WASHINGTON – The U.S. Equal Employment Opportunity Commission (EEOC) today released its report on the agency’s performance during the 2021 fiscal year and its proposed budget for fiscal year 2023.

          Key fiscal 2021 performance metrics included higher recoveries through the administrative process; higher merit factor resolutions (resulting in nearly 1 in 5 charges resolved favorably to workers); rebuilding the litigation program, including by filing more lawsuits; and more successful mediations – both in number and benefits to charging parties. Federal sector recoveries saw increases as well.

          During the pandemic there was a slight decrease in charge receipts and uptick in the pending charge inventory. Yet, despite historically low staffing levels, the agency was able to enhance technologies to ensure continuity of service, including through increased virtual mediations and online outreach events.

          “EEOC rose to the occasion in fiscal year 2021. I am pleased that during fiscal year 2021, we could begin rebuilding EEOC’s capacity after having reached the lowest level of full-time employees since 1980, expand our virtual mediations and other online services to the public, and increase new litigation filings compared to fiscal year 2020,” said EEOC Chair Charlotte A. Burrows. “I’m particularly pleased that we increased our outreach to small businesses and our partnerships with organizations representing vulnerable workers – two groups hit hard by the pandemic,” said Burrows. “One of the biggest pandemic-related challenges for the EEOC has been to make sure that we reach those who most need our assistance. We have more work to do in this area as the pandemic has made clear the challenges of the digital divide.”

          The President also released his 2023 Budget, which proposes $464.65 million for EEOC, including $31.5 million for state, local, and tribal programs. This represents a 10.6% increase over the 2022 enacted level. The 2023 Budget will allow the agency to continue rebuilding the agency’s capacity to meet its expanded responsibilities and the needs of the growing U.S. population.

          The EEOC made a down payment on rebuilding the agency in fiscal year 2021 with the authorization of 450 hires – mostly front-line staff, including intake staff, investigators, mediators, and trial attorneys – and ended the year with over 2,100 employees. By comparison, the agency had just 1,939 employees in fiscal year 2020 and over 3,300 in fiscal year 1980. With the President’s Budget and robust workforce planning, the EEOC plans to add more full-time positions in fiscal year 2022 to bring our level up to 2,300 to improve our capacity to advance the agency’s mission and vigorously enforce the laws entrusted to the EEOC.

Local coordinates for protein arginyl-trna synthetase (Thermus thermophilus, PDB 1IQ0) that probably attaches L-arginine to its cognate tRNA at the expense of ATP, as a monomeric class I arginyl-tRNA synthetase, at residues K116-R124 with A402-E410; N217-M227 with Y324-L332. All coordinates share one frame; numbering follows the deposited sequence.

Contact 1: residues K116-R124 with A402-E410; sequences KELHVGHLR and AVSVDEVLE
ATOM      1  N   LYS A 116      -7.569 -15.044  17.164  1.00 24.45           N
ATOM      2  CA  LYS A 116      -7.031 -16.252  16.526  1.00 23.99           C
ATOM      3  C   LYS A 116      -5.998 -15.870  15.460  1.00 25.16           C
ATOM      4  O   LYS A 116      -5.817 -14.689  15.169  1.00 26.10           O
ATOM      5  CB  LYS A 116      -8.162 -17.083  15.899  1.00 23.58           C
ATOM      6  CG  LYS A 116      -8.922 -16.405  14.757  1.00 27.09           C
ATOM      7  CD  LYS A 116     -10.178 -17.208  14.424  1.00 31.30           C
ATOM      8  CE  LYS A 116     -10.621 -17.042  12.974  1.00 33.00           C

“Today, promoting equal employment opportunity and enforcing the nation’s federal workplace discrimination laws are as necessary as ever,” said Burrows. “We must strengthen and rebuild the agency to ensure the EEOC has the resources it needs to fulfill our mission and effectively enforce antidiscrimination laws. With the President’s Budget, the EEOC will focus on four broad areas: racial justice and combatting systemic discrimination on all protected bases, pay equity, addressing the civil rights impact of the COVID-19 pandemic, and further strengthening the agency.”

          Burrows said the proposed budget also will help advance three initiatives launched in 2021: the Hiring Initiative to Reimagine Equity (HIRE), which aims to expand employment opportunities as the nation recovers from the pandemic; a joint anti-retaliation initiative with the U.S. Department of Labor and the National Labor Relations Board; and an initiative to ensure that employment-related artificial intelligence and algorithmic decision-making tools comply with federal civil rights laws.
“Since EEOC opened its doors more than 60 years ago, our country has made substantial progress toward the goal of equal opportunity in our nation’s workplaces,” said Burrows. “Yet there is still a great deal to be done to ensure that the basic promise of our nation and our constitution, equality and justice for all, truly becomes a reality in America’s workplaces. That’s why it is critical that the Commission has sufficient staff and resources to achieve our mission.”